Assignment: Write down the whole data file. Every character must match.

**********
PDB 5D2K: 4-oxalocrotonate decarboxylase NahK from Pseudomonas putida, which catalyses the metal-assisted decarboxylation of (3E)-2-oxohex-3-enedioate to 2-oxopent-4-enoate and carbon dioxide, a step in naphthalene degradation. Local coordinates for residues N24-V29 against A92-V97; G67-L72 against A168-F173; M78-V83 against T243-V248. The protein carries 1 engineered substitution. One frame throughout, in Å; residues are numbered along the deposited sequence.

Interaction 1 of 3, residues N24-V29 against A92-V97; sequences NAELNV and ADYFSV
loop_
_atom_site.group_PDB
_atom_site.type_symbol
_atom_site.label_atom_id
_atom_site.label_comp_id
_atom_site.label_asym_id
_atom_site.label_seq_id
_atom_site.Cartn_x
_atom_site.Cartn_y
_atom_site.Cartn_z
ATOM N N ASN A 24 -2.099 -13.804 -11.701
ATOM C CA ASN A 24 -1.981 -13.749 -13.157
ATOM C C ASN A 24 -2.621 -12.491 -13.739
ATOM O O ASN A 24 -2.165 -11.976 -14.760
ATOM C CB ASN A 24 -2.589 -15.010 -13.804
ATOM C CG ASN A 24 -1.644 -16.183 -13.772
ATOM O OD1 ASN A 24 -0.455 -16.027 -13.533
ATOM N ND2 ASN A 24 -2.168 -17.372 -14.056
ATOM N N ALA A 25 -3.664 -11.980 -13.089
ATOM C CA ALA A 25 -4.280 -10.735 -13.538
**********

PDB 5D2K: 4-oxalocrotonate decarboxylase NahK from Pseudomonas putida, which catalyses the metal-assisted decarboxylation of (3E)-2-oxohex-3-enedioate to 2-oxopent-4-enoate and carbon dioxide, a step in naphthalene degradation. Local coordinates for residues N24-V29 against A92-V97; G67-L72 against A168-F173; M78-V83 against T243-V248. The protein carries 1 engineered substitution. One frame throughout, in Å; residues are numbered along the deposited sequence.

Interaction 1 of 3, residues N24-V29 against A92-V97; sequences NAELNV and ADYFSV
loop_
_atom_site.group_PDB
_atom_site.type_symbol
_atom_site.label_atom_id
_atom_site.label_comp_id
_atom_site.label_asym_id
_atom_site.label_seq_id
_atom_site.Cartn_x
_atom_site.Cartn_y
_atom_site.Cartn_z
ATOM N N ASN A 24 -2.099 -13.804 -11.701
ATOM C CA ASN A 24 -1.981 -13.749 -13.157
ATOM C C ASN A 24 -2.621 -12.491 -13.739
ATOM O O ASN A 24 -2.165 -11.976 -14.760
ATOM C CB ASN A 24 -2.589 -15.010 -13.804
ATOM C CG ASN A 24 -1.644 -16.183 -13.772
ATOM O OD1 ASN A 24 -0.455 -16.027 -13.533
ATOM N ND2 ASN A 24 -2.168 -17.372 -14.056
ATOM N N ALA A 25 -3.664 -11.980 -13.089
ATOM C CA ALA A 25 -4.280 -10.735 -13.538